Modern applications come in many diverse formats, such as containerized microservices and VM-based applications. Cloud-native runtime security supports the entire stack and the customer responsibility as a part of the cloud shared-responsibility model, from infrastructure configurations to application code. Addressing each piece separately or in silos only recreates the challenges of on-premises security where uncorrelated alerts create too much noise and fatigue for security teams.
Effective runtime security requires a defense-in-depth approach to adequately secure running applications in the cloud. It begins with secure cloud infrastructure. Above that, securing the network, as addressed in the previous section, protects entrance into and all lateral movement among services. Securing the orchestrator that schedules services creates a safe platform for vetted containers and VMs to run on.
Nomad by default provides a secure orchestration layer for containerized and legacy workloads to provide confidentiality, integrity, and authentication. Nomad deployments can further enhance security with the addition of mTLS, ACLs, and namespaces to segment workloads and provide deep access control. Sentinel policies provide granular control to enforce governance over Nomad orchestration, such as task drivers.
Prisma Cloud secures CI/CD environments and provides Nomad with vetted images. The Prisma Cloud solution identifies vulnerabilities and misconfigurations in container images and, offers remediation guidance — Nomad pulls those secured images for safe deployment into the runtime.
Prisma Cloud delivers full-stack runtime security for containerized and VM-based cloud workloads. Cloud infrastructure including configurations, networking, and IAM layers are secured. Securing scaled cloud workloads requires continuous vulnerability management and compliance monitoring, enhanced with machine learning and modeling that automates governance and control so that malicious or anomalous actions cannot be taken by a container or host. Prisma Cloud provides cloud-native security at all of these layers, as outlined in the previous sections.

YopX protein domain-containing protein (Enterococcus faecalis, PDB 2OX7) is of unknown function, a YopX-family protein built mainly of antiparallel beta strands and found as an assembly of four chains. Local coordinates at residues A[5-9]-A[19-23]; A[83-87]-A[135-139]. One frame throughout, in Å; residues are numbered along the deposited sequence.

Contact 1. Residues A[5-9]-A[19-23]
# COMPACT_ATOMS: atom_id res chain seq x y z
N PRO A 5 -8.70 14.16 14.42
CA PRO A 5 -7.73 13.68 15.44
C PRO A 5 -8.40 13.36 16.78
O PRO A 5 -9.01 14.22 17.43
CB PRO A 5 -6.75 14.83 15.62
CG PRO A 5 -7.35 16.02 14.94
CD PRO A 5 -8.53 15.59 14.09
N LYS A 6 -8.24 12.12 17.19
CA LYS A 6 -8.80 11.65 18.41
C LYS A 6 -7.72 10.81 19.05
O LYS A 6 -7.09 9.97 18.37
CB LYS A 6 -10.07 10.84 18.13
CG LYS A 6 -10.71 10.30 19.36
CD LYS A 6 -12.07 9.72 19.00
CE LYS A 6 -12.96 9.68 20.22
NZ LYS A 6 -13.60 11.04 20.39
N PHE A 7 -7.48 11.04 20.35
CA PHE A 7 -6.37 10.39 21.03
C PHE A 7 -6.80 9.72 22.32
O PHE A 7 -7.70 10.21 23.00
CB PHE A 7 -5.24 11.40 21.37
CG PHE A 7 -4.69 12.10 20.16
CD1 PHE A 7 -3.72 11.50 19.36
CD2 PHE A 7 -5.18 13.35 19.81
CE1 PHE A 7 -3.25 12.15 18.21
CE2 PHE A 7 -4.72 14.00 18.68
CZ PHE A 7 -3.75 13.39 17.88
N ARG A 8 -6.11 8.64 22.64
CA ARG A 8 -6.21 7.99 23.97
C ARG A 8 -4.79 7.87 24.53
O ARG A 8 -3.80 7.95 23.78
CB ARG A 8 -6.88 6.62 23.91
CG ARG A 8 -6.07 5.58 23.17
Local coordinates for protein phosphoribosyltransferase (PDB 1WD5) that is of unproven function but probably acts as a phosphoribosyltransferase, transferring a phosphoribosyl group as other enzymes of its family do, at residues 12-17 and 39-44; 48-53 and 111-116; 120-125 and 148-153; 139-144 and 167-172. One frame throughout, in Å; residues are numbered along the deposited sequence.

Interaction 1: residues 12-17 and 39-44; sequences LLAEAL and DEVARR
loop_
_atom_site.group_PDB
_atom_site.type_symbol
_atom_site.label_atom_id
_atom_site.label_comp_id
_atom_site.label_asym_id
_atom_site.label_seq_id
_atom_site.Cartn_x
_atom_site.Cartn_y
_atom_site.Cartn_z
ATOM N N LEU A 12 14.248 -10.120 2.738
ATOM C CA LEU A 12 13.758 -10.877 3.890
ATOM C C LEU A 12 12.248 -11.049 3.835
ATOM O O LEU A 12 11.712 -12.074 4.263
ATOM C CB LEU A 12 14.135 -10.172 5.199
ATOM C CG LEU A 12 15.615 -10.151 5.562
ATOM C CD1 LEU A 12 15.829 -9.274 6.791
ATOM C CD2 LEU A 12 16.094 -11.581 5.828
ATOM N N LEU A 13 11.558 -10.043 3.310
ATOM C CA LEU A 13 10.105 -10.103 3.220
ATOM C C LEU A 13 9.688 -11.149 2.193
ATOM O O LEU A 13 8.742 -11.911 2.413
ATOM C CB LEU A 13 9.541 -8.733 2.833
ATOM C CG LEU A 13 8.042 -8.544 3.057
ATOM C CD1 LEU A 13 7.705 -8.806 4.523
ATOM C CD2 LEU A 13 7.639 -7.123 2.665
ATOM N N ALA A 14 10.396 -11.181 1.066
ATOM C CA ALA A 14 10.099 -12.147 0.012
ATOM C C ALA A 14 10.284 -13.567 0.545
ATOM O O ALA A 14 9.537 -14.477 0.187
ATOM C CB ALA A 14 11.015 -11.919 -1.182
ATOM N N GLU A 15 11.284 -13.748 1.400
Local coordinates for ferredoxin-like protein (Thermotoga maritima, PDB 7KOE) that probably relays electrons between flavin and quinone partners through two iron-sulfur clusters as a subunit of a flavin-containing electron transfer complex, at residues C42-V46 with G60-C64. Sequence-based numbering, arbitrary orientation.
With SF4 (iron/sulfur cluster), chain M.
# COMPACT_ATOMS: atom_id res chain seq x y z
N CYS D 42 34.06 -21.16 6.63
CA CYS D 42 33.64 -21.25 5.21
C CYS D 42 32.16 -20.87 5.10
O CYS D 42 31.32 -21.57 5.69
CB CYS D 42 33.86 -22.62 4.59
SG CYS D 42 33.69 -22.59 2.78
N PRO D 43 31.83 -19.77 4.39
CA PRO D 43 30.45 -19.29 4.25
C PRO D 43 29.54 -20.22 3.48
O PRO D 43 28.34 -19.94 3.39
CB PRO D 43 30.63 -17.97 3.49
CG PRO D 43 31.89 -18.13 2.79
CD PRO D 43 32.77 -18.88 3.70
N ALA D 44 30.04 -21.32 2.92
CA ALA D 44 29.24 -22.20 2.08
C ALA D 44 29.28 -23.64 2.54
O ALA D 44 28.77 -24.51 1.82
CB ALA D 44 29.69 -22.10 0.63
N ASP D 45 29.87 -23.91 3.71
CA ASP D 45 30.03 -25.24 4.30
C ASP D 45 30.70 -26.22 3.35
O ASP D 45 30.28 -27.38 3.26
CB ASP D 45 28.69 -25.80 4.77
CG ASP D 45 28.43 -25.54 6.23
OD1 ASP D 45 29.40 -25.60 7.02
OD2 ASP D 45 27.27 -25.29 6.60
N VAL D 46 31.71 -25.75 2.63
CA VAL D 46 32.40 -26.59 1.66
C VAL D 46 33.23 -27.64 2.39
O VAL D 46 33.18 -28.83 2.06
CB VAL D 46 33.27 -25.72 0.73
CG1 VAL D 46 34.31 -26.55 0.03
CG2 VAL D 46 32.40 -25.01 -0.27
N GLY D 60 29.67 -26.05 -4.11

Unlocking the fastest path to value in multi-cloud and hybrid environments is achieved by adopting a secured, common cloud operating model. Business leaders can embrace modernity across enterprise IT and cloud teams in three key areas:
People: Shifting to multi-cloud skills
Reuse incumbent skills and consistently extend expertise and best practices to multi-cloud and hybrid environments.
Embrace comprehensive security “shifted left” with DevSecOps and other agile practices to deliver elastic, resilient, distributed systems.
Process: Shifting to native self-service
Position IT and cloud teams as an enabling shared service focused on application delivery velocity and embedded security, allowing them to ship software faster with less risk.
Establish centers of excellence with correlated, built-in guidance across each layer of the cloud for self-service delivery of security and governance.
Tools: Shifting to dynamic environments
Use tools — including full lifecycle security — that support the increasing ephemerality and distribution of infrastructure, applications, containers, and serverless runtimes. Optimize support for critical workflows rather than specific technologies.
Provide policy and governance tooling to match the speed of delivery with compliance to
manage risk in a self-service environment.
A cloud-native security posture often requires a combination of solutions. To this end, HashiCorp and Palo Alto Networks have partnered to help leading enterprises reduce risk and adopt zero-trust security principles.
The companies work alongside enterprises to protect customer data and critical systems with shared services and solutions across each layer of the modern IT stack. Together, we help you provision, secure, connect, and run any infrastructure for any application.
On-demand access to earnings via self-serve infrastructure at Earnin
HashiCorp Deep Dive Demos from Ignite and KubeCon Europe
How Remote Work is Driving the Need for Multi-Cloud DevSecOps: How to Build a Pipeline
How Terraform and Behavior-Driven Development Help Shift Security Left